Heat's lack of size continues to be no laughing matter

BY foxsports • November 20, 2010

MEMPHIS - About an hour before the Heat's telling performance of the season, the standard reporter asked the standard question.

"If Dwyane [Wade] can't go, does anything change on the court?"

LeBron James, with no idea a heartbreaking 97-95 loss was about to unfold, got that look on his face that said he was about to give the standard answer.

Then a voice rang out with a clear, brief answer.


It was Wade, smiling, heading for a Gatorade, saying, "Hell yes you gotta change up if I'm not playing."

Funny stuff.

Who knew such a tough night and revealing battle could be ushered in with a joke?

This Heat loss - which cannot mask the glaring roster issues that have dogged them all year - underscored more impressive points about LeBron and Chris Bosh than many of their wins.

Among the most important, on a night when Wade was indeed out with a wrist injury and Udonis Haslem was carried off the floor in the third quarter, was this fact: LeBron and Bosh played, simply, like superstars.

First the numbers: LeBron's double-double line was 29 points and 11 assists. Bosh's double-double line was 20 points and 10 rebounds.

More to the point, both men played like leaders - like warriors. They made clutch shots. They poured themselves into the game. They brought out greatness in some of their teammates.

With about 30 seconds left and their team down five, LeBron and Bosh helped will the Heat to a tie, all game long other players had responded to the two stars.

Eddie House scored 20 points on 6-of-9 three-point shooting. The disappearing Mario Chalmers appeared for 11 minutes, long enough to make a nice move for a key basket down the stretch and a big block a little later.

House's six threes were the most in his career with the Heat. Zydrunas Ilgauskas' 10 rebounds were the most of his career with the Heat.

In small ways and big, the Heat played together. Truly together.

How strange such a grand go in Memphis ended in a loss after Rudy Gay hit an amazing shot as time expired - a shot made over a with-everything-he-had LeBron James matching him almost inch for inch as they leapt upward.

The shot fell, the Heat lost, and so no one was enjoying any of the great things to be mined from the misery. How could they? This one hurt.

"You would rather as a player get blown out of a game than lose like that," LeBron said.

"This is a tough one," a demoralized-looking Ilgauskas said after the game in barely a whisper. "This is a tough one to swallow. Not just because we lost, but because we lost Udonis."

That happened toward the end of the third quarter, when Haslem went down and didn't get up. He writhed in pain. He clutched his foot. He turned to someone and said, "I think I broke it."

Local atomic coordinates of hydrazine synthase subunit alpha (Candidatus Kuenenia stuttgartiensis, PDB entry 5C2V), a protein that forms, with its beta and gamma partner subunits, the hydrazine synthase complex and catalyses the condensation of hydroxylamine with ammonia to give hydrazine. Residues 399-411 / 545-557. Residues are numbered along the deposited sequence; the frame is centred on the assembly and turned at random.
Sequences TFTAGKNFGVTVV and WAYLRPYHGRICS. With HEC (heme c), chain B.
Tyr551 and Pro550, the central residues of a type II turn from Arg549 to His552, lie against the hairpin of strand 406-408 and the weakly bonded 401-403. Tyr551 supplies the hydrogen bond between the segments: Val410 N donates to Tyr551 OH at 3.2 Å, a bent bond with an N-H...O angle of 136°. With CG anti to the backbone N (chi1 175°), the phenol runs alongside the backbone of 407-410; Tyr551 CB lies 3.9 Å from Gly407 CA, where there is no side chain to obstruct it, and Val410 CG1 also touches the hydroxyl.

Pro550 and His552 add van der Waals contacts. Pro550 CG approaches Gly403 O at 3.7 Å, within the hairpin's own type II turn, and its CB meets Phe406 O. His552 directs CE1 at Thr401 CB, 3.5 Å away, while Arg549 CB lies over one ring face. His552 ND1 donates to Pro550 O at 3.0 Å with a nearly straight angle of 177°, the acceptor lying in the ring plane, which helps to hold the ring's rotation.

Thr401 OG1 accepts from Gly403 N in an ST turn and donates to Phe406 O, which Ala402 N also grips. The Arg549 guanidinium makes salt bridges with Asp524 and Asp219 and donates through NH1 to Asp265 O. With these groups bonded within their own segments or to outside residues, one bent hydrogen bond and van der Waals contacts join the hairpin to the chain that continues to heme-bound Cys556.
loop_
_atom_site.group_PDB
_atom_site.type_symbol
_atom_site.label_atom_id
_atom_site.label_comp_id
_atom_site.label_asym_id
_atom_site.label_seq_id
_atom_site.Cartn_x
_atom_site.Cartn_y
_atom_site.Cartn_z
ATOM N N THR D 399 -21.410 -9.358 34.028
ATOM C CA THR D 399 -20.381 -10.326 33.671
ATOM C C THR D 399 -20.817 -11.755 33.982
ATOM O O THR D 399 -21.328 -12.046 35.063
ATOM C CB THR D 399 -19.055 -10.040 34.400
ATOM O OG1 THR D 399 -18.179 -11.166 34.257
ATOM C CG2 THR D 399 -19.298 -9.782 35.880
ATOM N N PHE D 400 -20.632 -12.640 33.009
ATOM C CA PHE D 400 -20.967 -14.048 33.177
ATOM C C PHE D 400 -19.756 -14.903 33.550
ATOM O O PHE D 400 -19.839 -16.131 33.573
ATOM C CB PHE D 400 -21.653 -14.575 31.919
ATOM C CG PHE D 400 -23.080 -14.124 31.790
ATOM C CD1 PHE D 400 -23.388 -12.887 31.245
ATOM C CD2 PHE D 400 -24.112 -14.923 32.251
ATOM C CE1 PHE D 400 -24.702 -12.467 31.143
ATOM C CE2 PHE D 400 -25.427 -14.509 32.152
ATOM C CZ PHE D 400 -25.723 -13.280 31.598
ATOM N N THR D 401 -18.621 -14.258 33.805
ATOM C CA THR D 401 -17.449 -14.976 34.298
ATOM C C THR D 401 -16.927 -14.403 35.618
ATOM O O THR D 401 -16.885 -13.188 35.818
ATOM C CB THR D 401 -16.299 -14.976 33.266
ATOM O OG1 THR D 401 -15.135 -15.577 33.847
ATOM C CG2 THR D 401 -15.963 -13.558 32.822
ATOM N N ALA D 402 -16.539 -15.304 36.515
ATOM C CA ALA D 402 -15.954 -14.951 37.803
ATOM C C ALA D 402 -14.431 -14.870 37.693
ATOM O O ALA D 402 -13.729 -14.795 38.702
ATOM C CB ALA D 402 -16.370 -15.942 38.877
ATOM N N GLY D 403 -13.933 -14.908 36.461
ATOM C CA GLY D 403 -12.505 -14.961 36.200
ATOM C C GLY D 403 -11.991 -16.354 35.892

"When a guy is carried off we all know what that means," Bosh said. "We've played enough games to know it's not a good sign."

Haslem's departure - for now from what the Heat are calling a severe foot sprain - also was an ominous reminder of what the Heat lack.

A reminder of what they'll lack even when both Wade and Haslem return.

The Heat remain too small. The roster is not right. They risk being an immensely talented team pushed around by lesser-talented foes.

"They have a lot of size," Spoelstra said, not adding that, lately, it seems everyone playing the Heat has a lot of size. "Some of the rebounds that they got, it just looked like they were tipping them over the top of us, two or three times even on one possession."

LeBron said after the game this has been a problem all season, and that it needs to change.

To drive the point home, on Saturday the Grizzlies pulled down 15 more rebounds than the Heat. Memphis dominated second-chance points - 23 for them vs. only seven for Miami.

All of that adds up to a loss that masks Bosh and LeBron stepping up with Wade gone - that aforementioned "hell yes" - and showing mettle and a winner's edge.

It was enough to mask the impressive number of Heat turnovers (only six) and the fact they held a team with some fine scorers to 47.5 percent from the field and 9.1 percent - yep, nine-point-one - from the three-point arc.

Afterward, the Heat felt the hurt. For their teammate. For themselves. For having to watch Gay sink that shot. For what it must feel like to give so much and come up short by so small a margin.

That hurt also masked something promising, something brimming beneath a team still looking to figure out each other, to play to their potential, to be what they promised to be.

LeBron, asked about whether he'd want the "process" to be easier, said this:

"I would rather it not be easy," he said. "You have to go through growing pains to be great at the end of the year."

Saturday was one such night of pain, lots of pain. Amongst it were some hopeful signs that real greatness, given a few roster tweaks and a little luck, might still be in this team's future.

You can follow Bill Reiter on Twitter.

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